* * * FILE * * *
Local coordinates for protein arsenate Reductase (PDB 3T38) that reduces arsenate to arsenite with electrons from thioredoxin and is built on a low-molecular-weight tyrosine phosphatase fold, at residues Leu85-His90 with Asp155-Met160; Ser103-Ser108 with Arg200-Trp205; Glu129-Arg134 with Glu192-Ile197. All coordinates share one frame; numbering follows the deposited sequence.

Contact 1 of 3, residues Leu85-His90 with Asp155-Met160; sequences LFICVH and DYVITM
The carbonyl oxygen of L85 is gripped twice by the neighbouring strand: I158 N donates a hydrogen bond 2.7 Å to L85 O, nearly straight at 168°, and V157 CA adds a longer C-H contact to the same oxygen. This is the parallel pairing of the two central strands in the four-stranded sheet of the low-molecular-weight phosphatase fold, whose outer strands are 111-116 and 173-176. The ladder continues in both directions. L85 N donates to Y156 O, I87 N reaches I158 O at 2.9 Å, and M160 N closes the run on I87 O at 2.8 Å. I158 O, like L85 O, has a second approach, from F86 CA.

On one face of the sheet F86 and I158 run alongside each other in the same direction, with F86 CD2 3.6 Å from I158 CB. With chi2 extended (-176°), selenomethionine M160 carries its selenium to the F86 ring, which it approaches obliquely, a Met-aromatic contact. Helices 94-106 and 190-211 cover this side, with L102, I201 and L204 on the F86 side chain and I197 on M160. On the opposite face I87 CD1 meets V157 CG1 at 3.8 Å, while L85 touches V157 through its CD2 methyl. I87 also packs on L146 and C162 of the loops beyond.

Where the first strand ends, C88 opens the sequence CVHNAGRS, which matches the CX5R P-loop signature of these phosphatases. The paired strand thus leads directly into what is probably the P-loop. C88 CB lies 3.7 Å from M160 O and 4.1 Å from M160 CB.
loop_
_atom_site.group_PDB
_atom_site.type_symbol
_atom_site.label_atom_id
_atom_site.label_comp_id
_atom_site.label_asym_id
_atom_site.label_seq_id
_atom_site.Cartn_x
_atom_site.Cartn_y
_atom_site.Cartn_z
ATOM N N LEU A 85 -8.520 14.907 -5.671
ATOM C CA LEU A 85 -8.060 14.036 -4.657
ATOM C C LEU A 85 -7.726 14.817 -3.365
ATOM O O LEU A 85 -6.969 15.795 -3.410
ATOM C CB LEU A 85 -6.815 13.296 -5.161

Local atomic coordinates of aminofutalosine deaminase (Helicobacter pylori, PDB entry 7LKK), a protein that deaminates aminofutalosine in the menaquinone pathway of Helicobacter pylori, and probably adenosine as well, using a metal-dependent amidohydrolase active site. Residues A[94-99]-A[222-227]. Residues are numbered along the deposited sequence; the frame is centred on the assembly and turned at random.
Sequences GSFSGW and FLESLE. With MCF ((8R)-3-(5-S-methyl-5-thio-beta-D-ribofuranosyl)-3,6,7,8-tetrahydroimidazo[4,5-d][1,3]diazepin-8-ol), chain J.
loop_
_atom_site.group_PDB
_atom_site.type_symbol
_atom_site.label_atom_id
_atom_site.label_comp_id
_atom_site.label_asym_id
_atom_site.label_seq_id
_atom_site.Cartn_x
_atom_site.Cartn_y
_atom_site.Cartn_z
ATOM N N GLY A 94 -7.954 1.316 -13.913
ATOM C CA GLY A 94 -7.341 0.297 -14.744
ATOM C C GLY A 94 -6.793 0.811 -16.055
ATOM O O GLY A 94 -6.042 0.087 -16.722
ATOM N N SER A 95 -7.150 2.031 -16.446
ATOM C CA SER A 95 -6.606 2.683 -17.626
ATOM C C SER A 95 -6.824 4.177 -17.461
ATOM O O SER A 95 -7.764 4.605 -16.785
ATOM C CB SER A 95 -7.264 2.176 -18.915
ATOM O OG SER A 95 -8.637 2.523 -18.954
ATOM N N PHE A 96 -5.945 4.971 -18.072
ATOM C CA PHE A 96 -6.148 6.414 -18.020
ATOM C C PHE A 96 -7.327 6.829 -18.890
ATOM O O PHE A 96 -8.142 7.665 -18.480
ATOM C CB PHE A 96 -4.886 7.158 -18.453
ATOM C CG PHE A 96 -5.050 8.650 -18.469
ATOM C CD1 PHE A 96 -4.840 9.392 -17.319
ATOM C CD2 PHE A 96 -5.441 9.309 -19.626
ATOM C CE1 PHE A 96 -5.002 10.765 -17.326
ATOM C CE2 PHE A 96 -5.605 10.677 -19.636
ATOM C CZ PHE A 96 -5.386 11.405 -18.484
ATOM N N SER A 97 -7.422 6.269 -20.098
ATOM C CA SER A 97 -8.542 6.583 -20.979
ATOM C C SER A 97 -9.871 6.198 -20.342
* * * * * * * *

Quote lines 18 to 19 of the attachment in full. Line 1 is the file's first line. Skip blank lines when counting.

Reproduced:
ATOM C C LEU A 85 -7.726 14.817 -3.365
ATOM O O LEU A 85 -6.969 15.795 -3.410